Les Miserables 73: An End Unlike The Beginning

Valjean and Cosette have been living blissfully together at the Rue Plumet house.  Ever since their run-in with the Jondrettes/Thenardiers at Gorbeau, they have grown closer to each other.  The status quo has returned; Cosette loves Valjean wholeheartedly again and Valjean is thrilled at this.  But an alert reader should suspect that this state of affairs is only temporary.

Sure enough, strange things begin to happen to Cosette.  First, we meet up with the officer Theodule again.  Theodule is a cousin of Marius’s whom you will remember from earlier in the story.  Basically, Theodule is the anti-Marius.  He is a pompous ninny, and he shows himself to be exactly this.

Theodule was stationed with a regiment near the Rue Plumet.  One day he saw Cosette out in the garden as he was making his rounds; after that he made it a point to pass by her place every day.  Cosette was impressed with his handsome appearance.  This was a very critical period in her life:

Indeed Cosette was passing through that dangerous moment, the inevitable phase of feminine reverie abandoned to itself, when the heart of an isolated young girl is like the tendrils of a vine that take hold, as chance determines, of the capital of a column or a tavern signpost.  A hurried and decisive moment, critical for every orphan, whether poor or rich, for riches do not defend against a bad choice; misalliances are formed very high up; the real misalliance is that of souls; and, just as more than one unknown young man, without name, or birth, or fortune, is a marble column that sustains a temple of great sentiments and broad ideas, so too you may find a satisfied and opulent man of the world, with well-shined boots and varnished speech, who, if you look not at the exterior but the interior, that is to say, at what is reserved for the wife, is nothing but a stupid nonentity, obscurely haunted by violent, impure, and debauched passions; a tavern signpost.

Though Cosette was enchanted by Theodule’s outward appearance, something haunted her as she contemplated what she felt for him:

What was there in Cosette’s soul?  A soothed or sleeping passion; love in a wavering state; something limpid, shining, disturbed to a certain depth, murky below.  The image of the handsome officer was reflected from the surface.  Was there a memory at the bottom?  Deep down?  Perhaps.  Cosette did not know.

Certainly this is a veiled reference to something or someone in Cosette’s past.  Thenardier?  Perhaps.  The line “nothing but a stupid nonentity, obscurely haunted by violent, impure, and debauched passions; a tavern signpost” definitely fits what we have seen of Thenardier.  And Thenardier is someone whom Cosette would have little more than a vague recollection of, as he was only in her life during her early childhood.  But Thenardier, though he managed to project a somewhat respectable appearance back while his inn was still in business, was never a satisfied or opulent man of the world.  It is doubtful that his boots were ever well-shined, and his speech certainly never came across as varnished.  If anything, his speech tried to come across as varnished and failed miserably.

I think Tholomyes is a better fit for this description.  He certainly came across as “a satisfied and opulent man of the world, with well-shined boots and varnished speech”.  He could easily be characterized as “a stupid nonentity, obscurely haunted by violent, impure, and debauched passions; a tavern signpost”.  Certainly his treatment of Cosette’s mother Fantine was shameful.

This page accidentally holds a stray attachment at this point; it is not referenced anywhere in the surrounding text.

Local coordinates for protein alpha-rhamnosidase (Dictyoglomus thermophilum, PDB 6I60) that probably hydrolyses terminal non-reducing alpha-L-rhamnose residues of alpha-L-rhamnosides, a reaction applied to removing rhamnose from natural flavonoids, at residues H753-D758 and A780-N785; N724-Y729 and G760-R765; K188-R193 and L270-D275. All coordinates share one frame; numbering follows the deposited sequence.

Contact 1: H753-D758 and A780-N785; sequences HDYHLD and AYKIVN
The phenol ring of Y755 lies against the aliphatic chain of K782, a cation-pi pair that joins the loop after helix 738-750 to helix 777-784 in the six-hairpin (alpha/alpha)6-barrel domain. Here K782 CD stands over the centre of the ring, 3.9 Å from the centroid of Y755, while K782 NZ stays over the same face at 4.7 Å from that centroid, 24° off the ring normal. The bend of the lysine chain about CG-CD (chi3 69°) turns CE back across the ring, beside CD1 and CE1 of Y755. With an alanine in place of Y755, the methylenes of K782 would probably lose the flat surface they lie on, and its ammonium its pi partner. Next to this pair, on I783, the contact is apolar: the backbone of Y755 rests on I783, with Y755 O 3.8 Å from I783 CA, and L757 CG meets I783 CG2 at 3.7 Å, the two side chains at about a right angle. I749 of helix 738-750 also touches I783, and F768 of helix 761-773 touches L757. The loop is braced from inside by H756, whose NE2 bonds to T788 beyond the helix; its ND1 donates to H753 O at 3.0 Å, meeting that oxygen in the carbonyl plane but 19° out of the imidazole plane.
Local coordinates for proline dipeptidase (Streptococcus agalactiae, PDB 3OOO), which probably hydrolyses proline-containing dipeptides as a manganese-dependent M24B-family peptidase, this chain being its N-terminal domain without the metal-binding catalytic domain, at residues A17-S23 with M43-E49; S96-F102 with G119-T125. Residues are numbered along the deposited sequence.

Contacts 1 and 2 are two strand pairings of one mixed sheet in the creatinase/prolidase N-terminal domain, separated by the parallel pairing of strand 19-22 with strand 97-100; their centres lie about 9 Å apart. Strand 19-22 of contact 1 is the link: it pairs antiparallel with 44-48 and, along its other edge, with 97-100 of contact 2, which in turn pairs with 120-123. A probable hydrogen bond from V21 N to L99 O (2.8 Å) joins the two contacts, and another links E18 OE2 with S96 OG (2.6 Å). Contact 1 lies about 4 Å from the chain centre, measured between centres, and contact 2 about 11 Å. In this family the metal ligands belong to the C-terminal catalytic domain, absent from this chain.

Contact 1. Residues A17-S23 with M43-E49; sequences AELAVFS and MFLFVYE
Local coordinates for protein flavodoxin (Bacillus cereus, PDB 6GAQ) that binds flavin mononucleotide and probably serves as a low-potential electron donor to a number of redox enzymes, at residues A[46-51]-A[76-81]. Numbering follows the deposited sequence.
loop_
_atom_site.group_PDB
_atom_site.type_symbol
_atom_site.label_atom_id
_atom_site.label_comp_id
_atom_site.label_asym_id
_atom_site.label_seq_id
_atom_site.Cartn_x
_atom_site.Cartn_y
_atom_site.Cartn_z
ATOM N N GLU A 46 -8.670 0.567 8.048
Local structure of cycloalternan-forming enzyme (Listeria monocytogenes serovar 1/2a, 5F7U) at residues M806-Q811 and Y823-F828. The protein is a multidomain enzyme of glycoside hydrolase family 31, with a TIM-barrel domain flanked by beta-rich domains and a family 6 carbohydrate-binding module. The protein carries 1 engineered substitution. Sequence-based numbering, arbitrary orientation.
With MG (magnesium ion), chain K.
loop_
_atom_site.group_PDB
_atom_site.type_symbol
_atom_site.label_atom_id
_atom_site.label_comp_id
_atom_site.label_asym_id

Perhaps the “memory at the bottom” that Cosette felt in that moment came from Fantine’s experience with Tholomyes.  Fantine had met Tholomyes at a similar stage in life and her heart had taken hold of the tavern signpost disguised as the capital of a column that was Tholomyes, with devastating consequences.  Now Cosette had reached that stage in life and was about to make a similar mistake if she had allowed her heart to attach to Theodule.  Certainly the “opulent man of the world” who is in reality a “stupid nonentity/tavern signpost” fits everything we have seen of Theodule.  Perhaps Theodule would have treated Cosette just as shamefully as Tholomyes treated Fantine a generation earlier, with equally devastating results for Cosette as for Fantine.  Perhaps the “memory at the bottom” that Cosette felt was a connection with Fantine’s spirit and a sharing in her experience with Tholomyes, and a warning from Fantine to her to not repeat the same mistakes.

Recall that Theodule is a foil to Marius.  Meaning that he is everything Marius is not, and everything Marius is, he is not.  In other words, he is the anti-Marius.  Foils are all over the place in Les Miserables.  Hugo created the character Theodule to bring out the virtues in Marius’s character by way of contrast.  We have just seen how Theodule, the anti-Marius, attempted to pursue Cosette.  Now we will see how Marius attempts to pursue her.

And then it starts to get really weird for Cosette.  What sort of things are happening to her?  You’ll just have to wait and see next time.

One more thing:  Hugo says that “the real misalliance is that of souls”.  This marks him as a product of the Romantic era.  Up until that period in history marriages were pretty much all arranged, at least among the upper classes of society.  People in the upper classes of society believed that the only fit person to let their child marry was a person of similarly prestigious social background; marrying someone of the wrong social class or background would have devastating consequences.  The idea that misalliances could be formed even among people of the same social class or that the real misalliance was that of souls or personalities was revolutionary at that point in history.

Craig Bubeck on God’s Love

Today I wish to direct your attention to a post by Craig Bubeck at internetmonk.com.

It is an unfortunately common tendency among evangelicals, whenever the subject of God’s love comes up, to want to place limits or qualifications on it.  For many, “love” is just an excuse for soft theology or sloppy thinking.  Talk too much about love and you are likely to be labeled “postmodern” or “emergent”.  Example:  Can a gay person come to our church?  Yes, but they have to understand that they will not be allowed to participate fully until they repent and stop living in sin.  (The Mohler post from a couple of weeks back is a perfect example of this.)  Bubeck challenges us with the idea that love is at the very center of the Christian message and that we dare not try to minimalize it.